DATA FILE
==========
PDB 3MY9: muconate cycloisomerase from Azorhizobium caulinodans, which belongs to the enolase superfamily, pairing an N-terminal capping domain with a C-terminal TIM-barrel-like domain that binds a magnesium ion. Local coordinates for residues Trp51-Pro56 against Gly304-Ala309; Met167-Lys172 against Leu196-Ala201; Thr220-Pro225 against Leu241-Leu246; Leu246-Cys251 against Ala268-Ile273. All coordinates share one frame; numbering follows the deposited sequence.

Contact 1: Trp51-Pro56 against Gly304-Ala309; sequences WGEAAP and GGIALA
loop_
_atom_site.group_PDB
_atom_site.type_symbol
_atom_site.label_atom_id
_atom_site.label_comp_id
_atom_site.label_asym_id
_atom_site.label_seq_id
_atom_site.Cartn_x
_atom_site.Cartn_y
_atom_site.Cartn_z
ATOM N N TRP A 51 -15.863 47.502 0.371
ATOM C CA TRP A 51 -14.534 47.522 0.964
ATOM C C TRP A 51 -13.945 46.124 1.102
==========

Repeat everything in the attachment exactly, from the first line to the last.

PDB 3MY9: muconate cycloisomerase from Azorhizobium caulinodans, which belongs to the enolase superfamily, pairing an N-terminal capping domain with a C-terminal TIM-barrel-like domain that binds a magnesium ion. Local coordinates for residues Trp51-Pro56 against Gly304-Ala309; Met167-Lys172 against Leu196-Ala201; Thr220-Pro225 against Leu241-Leu246; Leu246-Cys251 against Ala268-Ile273. All coordinates share one frame; numbering follows the deposited sequence.

Contact 1: Trp51-Pro56 against Gly304-Ala309; sequences WGEAAP and GGIALA
loop_
_atom_site.group_PDB
_atom_site.type_symbol
_atom_site.label_atom_id
_atom_site.label_comp_id
_atom_site.label_asym_id
_atom_site.label_seq_id
_atom_site.Cartn_x
_atom_site.Cartn_y
_atom_site.Cartn_z
ATOM N N TRP A 51 -15.863 47.502 0.371
ATOM C CA TRP A 51 -14.534 47.522 0.964
ATOM C C TRP A 51 -13.945 46.124 1.102